The World Climate Change Conference in Moscow has ended inconclusively - and with bad-tempered recriminations directed at its organisers, the Russian Government.
The only outcome of the five-day conference was a bland statement speaking of "lively discussions" about the Kyoto Protocol and of valuable contributions from Russian scientists which would help to inform future debates about global warming.
The Kremlin has yet to take a final decision
The event was ostensibly an opportunity for scientists from around the world to present and discuss their latest research into the issue of climate change and its impacts.
But the week was overshadowed by growing doubts as to whether President Vladimir Putin would live up to his previous commitment to ratify the Kyoto agreement on curbing greenhouse gas emissions - without Russia's involvement, the UN protocol is dead.
Mr Putin himself set the scene during his opening speech on Monday, in which he said his government was still studying the pros and cons of Kyoto and that a decision on whether to ratify would only be taken once that was complete.
This caused considerable frustration for those keen to see Kyoto come into force quickly and that frustration was compounded by repeated interventions from one of his key advisers, raising a raft of objections to the treaty.
'Recipe for poverty'
Andrei Illarionov, who advises Mr Putin on economic policy, signalled his doubts about Kyoto in comments to BBC News Online on Tuesday, and followed them up with several contributions in the conference hall questioning the science of climate change.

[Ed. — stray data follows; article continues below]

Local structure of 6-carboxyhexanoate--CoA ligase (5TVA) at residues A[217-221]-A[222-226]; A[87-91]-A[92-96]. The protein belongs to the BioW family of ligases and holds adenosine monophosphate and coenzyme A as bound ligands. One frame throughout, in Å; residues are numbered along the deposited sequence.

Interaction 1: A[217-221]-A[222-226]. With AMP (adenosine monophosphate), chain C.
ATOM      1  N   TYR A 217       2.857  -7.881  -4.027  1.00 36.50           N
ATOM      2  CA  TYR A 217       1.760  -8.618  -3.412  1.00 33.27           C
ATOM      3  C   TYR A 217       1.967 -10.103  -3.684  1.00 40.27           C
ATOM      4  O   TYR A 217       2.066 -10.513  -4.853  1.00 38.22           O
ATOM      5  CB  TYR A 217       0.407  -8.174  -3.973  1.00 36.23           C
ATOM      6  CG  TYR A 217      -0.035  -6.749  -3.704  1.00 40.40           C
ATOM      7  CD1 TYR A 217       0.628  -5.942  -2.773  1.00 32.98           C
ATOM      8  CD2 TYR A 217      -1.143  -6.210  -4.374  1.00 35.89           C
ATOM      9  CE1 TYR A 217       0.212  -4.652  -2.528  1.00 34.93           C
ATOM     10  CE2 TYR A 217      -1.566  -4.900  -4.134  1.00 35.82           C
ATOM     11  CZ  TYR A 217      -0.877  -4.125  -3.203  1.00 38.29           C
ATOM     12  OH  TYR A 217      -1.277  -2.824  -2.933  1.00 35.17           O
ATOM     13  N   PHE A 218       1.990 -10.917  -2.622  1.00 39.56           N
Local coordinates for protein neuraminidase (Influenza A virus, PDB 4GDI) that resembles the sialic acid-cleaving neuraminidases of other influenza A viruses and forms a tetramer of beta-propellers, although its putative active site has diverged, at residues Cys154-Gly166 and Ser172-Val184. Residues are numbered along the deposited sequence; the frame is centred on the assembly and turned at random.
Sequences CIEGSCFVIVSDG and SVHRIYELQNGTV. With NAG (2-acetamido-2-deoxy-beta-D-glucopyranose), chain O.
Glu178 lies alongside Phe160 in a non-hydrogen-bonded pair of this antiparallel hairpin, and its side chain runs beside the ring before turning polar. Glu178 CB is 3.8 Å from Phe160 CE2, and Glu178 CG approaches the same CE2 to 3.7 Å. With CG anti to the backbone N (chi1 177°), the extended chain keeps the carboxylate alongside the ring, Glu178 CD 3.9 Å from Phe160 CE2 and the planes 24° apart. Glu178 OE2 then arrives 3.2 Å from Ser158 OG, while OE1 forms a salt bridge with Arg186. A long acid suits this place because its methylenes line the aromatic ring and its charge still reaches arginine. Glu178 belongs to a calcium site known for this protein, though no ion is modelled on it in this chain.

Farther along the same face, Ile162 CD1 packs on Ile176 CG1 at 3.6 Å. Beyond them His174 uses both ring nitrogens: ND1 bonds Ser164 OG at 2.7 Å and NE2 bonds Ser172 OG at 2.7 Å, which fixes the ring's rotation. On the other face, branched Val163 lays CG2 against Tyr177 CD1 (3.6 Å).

In his final comments, Mr Illarionov told journalists at the conference that the agreement would "doom Russia to poverty, weakness and backwardness".
His argument is that Russia's ambition to double the size of its economy in a decade would be jeopardised if it observed the target under Kyoto to keep greenhouse gas emissions to 1990 levels by 2012 - even though current emissions are 32% down due to the collapse of traditional industry.
That is dismissed by experts such as Professor Michael Grubb of Imperial College London, UK, who told BBC News Online: "When we look at Central Europe we discover that even in the most advanced economies in transition which have started booming, emissions are pretty flat.
"The reason is very simple: these old economies have a lot of inefficiency, and part of the restructuring process is getting rid of the emissions associated with old industrial plants.
"I see no reason at all why Russia should be any different, and frankly nor do I know anyone in the Russian energy ministry who believes what has been said in some quarters about booming energy emissions."
The conference did hear contributions from some figures inside the Russian Government machine who gave a much more upbeat assessment of the impacts for the country from ratifying the protocol.
But it was understandably the comments of Mr Putin and his senior adviser which got far more attention.
Among those expressing anger at the conference was John Lanchbery, climate campaigner for the UK's Royal Society for the Protection of Birds.
"Many of us came here keen to hear from Russia's own scientists and discuss the new data," he said.
"However, Russia has quite cynically used the conference to play the Kyoto card.
"The best outcome of the meeting was that the climate sceptics were allowed full rein and utterly destroyed their own case."
That may be wishful thinking but some observers do feel that it was useful for the usually private debate over Kyoto within the Russian Government establishment to be flushed out into the open.
Kremlin politics are notoriously difficult to read, and it may be too early to write off the Kyoto Protocol completely.